Colombian President Juan Manuel Santos on Tuesday asked the central bank to think twice about further interest rate increases from the current 4% because it might impact the Andean nation’s growth.
Colombia like other Latin American nations such as Brazil, Chile and Peru have been raising rates to fight inflation spurred by higher fuel and food costs after having cut them to fight fallout from the global economic crisis.
“What we’re asking the central bank is to believe in the government’s economic policy and its structural changes, which will allow us to grow at high rates with low inflation, ” Santos told reporters.
“In that case there would be no need to keep raising interest rates. If the rates were to continue going up they run the risk of slowing growth a little and that could have negative repercussions. This is a respectful request.”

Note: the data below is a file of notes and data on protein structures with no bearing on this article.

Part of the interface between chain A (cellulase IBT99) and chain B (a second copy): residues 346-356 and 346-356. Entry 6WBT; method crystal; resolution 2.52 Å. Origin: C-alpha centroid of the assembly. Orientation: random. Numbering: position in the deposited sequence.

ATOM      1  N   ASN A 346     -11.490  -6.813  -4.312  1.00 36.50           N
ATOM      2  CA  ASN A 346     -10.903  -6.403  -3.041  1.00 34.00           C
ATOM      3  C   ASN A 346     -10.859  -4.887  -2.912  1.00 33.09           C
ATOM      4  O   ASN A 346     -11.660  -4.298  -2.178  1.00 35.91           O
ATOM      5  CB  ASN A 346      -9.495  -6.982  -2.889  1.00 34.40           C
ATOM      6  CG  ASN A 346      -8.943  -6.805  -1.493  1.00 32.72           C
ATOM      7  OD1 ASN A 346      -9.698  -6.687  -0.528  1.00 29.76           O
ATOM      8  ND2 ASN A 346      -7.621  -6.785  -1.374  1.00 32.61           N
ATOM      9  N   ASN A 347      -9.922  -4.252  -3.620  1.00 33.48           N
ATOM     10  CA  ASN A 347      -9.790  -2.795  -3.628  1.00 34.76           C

It was a rare public call by the government on the central bank but Santos said he was not trying to “interfere.” His finance minister is a member of the central bank’s board, which decides on the interest rate.
“As a former finance minister, I would have made a calculation that the (central bank) board should arrive at 4%,” Santos said.
On Monday, Colombia’s central bank hiked its benchmark interest rate for the fourth straight time to 4% as expected by market players.
Colombia, Latin America’s number-five economy, may grow nearly a scorching 6 percent this year due to strong internal demand and good terms of trade after expanding 4.3% in 2010 during its recovery from the global crisis.